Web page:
Pragmatic Kanban a book concept

Did you or your team ever experience the following sensations?

Did you or your team ever experience the following sensations?

  • “I’d like to work in a more agile or flexible way, but Scrum isn’t a good fit”
  • “We have a lot of work and have a hard time prioritizing”
  • “Our team spends a lot of time managing conflicting priorities of multiple stakeholders”
  • “We have too much work to do”
  • “Our work is too dynamic to be planned in sprints”
  • “We can’t finish a product/service end-to-end in our team. We are just part of a larger organization”
  • “We struggle to deliver predictably”
  • “Most of our work is to make sure we liaise with external suppliers”

If so, that’s great because we are writing a book exactly for you. Via this post Pragmatic kanban a book concept we like to give you the first preview of it. Please do provide us with your feedback on this idea. Get in contact with us by emailing


We found that, now that Kanban is being adopted quickly by a larger audience, the need for pragmatic, “just help us get started” guidance grows. This book is designed to provide a mix of theory, practical examples to help teams and organizations get started with using Kanban principles and practices. It’s an entry point for learning Kanban.

In our work as consultants, we have seen many teams and organizations work in different agile ways. Kanban is one of those. Since the creation of the Kanban Method, there has been a great increase of organizations adopting Kanban practices and various ways to gain knowledge and experience.

kanban a book concept

The Pragmatic Kanban book will have the design of a canvas book. This means it will consist of roughly 50% text and 50% graphics. The layout will be similar to the Operating Canvas Model book. look at

The content of the book is written in two parts.

Part 1: Kanban for teams

The first part will be made up of a continuing case (part of each chapter) that illustrates how a team that starts to apply Kanban practices grows and collaborates in their implementation. The case is built around theory so that each reader can apply practices based on their own context.

The first chapters will set apart the context for teams that use Kanban as well as the evolution of the method, the connection to Agile and Lean methodologies, and some high-level implementation principles. In this case, we follow our hero (Mr Kan Ban) through his journey of learning about Kanban and building a Kanban system for his team. He explains the issues his team runs into, learns about the history and practices of Kanban for knowledge work, and tries out different ways to improve value delivery for his team’s customers.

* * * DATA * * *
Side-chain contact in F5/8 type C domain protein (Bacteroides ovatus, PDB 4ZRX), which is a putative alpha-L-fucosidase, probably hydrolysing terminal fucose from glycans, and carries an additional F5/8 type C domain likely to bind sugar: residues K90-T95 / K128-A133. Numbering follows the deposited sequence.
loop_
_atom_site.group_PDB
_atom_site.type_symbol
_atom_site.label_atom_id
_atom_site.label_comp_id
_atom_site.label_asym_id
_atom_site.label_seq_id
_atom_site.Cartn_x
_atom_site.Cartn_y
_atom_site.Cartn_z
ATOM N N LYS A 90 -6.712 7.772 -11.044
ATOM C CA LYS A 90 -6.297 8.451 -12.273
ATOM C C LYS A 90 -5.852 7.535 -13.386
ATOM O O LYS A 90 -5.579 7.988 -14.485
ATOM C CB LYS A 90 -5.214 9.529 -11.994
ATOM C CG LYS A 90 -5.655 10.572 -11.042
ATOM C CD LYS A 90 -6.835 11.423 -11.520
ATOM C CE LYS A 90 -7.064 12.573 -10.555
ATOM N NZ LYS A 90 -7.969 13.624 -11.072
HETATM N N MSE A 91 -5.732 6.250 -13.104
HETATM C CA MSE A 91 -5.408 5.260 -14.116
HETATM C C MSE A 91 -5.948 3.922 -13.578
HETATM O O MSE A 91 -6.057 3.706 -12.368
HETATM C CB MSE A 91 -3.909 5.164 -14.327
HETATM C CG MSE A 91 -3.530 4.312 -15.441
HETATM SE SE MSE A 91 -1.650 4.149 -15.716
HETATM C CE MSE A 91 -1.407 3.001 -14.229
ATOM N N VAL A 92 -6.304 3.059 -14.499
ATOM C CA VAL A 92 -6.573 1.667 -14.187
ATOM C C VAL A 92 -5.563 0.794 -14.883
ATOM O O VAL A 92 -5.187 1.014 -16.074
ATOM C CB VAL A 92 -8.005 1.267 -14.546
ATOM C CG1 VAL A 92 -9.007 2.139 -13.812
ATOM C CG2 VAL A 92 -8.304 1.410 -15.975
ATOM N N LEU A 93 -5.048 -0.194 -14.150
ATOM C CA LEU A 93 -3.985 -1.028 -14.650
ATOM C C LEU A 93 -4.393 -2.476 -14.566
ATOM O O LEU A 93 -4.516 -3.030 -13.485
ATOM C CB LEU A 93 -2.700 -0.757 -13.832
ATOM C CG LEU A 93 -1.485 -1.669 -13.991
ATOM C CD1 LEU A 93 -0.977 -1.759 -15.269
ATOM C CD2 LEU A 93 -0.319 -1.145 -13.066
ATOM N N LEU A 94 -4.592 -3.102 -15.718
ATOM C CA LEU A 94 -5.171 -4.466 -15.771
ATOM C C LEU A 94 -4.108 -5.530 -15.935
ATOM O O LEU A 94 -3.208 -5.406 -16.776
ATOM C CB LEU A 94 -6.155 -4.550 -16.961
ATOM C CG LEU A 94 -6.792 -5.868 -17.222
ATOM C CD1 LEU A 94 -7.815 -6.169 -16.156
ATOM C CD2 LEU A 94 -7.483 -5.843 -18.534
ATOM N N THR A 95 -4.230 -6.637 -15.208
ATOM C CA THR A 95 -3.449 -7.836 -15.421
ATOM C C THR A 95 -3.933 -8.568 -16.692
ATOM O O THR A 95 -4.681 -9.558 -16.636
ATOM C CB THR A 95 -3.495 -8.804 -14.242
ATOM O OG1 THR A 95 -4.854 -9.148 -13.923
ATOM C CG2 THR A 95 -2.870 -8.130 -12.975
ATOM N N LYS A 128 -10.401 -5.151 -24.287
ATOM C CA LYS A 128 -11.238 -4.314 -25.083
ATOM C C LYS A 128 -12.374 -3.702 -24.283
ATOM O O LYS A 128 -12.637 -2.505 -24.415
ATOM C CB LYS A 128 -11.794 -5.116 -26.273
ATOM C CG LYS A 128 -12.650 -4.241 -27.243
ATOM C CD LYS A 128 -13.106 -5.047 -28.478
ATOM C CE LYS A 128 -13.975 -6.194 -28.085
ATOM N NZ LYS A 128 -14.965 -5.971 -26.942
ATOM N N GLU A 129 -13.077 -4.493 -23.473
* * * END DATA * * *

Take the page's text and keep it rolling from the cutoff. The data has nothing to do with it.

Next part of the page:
When Mr Kan Bans team starts to deliver value, he will learn about growing his Kanban implementation to deliver more value as an organization, not just the team.

Part 2: Kanban across the organization

In the second part of the book, we take a step back from the team level and will learn more about how to apply Kanban in other contexts. Those contexts will be split up into departments and industries.

Cases will be discussed from departments like HR, Sales, and the PMO. Their specific problems, ways of working, and dynamics will be shown.

The different industries will shed light on specific considerations that are made when the industry is changed. How to deal with tightly regulated organizations? Or work that only brings value when it’s (almost) fully complete, like regulations, policies, and architectural designs.

Table of content

  • Foreword
  • Endorsements
  • About the authors
  • How to read this book
    • This book will help you…
  • Setting the stage for implementation
    • Lean, Agile
    • Kanban: history, principles and practices
    • Experiencing Kanban
    • Dynamics and Behaviors
  • Measuring for success
  • Visualizing your work with Kanban
    • Practices for effective board design
    • Understanding the work in the process
    • Setting Goals
    • Identifying the work
    • Policies and classes of service
  • Using a Kanban board
    • Kanban Board Designs
    • Dealing with special types of work
  • Meetings, events and cadences
  • Improving flow
    • why flow matters
    • How to improve flow: understanding blockers and bottlenecks
    • Finding opportunities for improvement
    • Blockers and process exceptions
  • Predictable service delivery
    • Understanding time to market and delivery speed
    • Forecasting and planning
  • Metrics and incremental improvements
  • Scaling Lean / Agile delivery with Kanban
  • HR
  • Risk & Compliance
  • Portfolio Level Kanban
  • Kanban in government
  • Summary thoughts